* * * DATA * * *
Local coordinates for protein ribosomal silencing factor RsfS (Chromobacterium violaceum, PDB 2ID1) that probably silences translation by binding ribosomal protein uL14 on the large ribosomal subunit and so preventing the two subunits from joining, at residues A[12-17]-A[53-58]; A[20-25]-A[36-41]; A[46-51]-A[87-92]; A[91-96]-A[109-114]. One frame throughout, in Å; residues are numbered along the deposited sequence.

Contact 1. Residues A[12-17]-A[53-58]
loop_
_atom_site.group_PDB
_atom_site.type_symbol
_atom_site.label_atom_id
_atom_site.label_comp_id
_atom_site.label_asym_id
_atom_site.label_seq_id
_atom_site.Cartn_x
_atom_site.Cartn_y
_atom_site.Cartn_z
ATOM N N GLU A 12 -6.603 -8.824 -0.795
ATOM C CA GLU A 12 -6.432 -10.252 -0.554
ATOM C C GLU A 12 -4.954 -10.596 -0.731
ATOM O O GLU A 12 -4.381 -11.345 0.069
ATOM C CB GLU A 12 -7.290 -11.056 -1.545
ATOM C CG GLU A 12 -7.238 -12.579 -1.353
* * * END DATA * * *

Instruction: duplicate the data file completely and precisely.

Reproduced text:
Local coordinates for protein ribosomal silencing factor RsfS (Chromobacterium violaceum, PDB 2ID1) that probably silences translation by binding ribosomal protein uL14 on the large ribosomal subunit and so preventing the two subunits from joining, at residues A[12-17]-A[53-58]; A[20-25]-A[36-41]; A[46-51]-A[87-92]; A[91-96]-A[109-114]. One frame throughout, in Å; residues are numbered along the deposited sequence.

Contact 1. Residues A[12-17]-A[53-58]
loop_
_atom_site.group_PDB
_atom_site.type_symbol
_atom_site.label_atom_id
_atom_site.label_comp_id
_atom_site.label_asym_id
_atom_site.label_seq_id
_atom_site.Cartn_x
_atom_site.Cartn_y
_atom_site.Cartn_z
ATOM N N GLU A 12 -6.603 -8.824 -0.795
ATOM C CA GLU A 12 -6.432 -10.252 -0.554
ATOM C C GLU A 12 -4.954 -10.596 -0.731
ATOM O O GLU A 12 -4.381 -11.345 0.069
ATOM C CB GLU A 12 -7.290 -11.056 -1.545
ATOM C CG GLU A 12 -7.238 -12.579 -1.353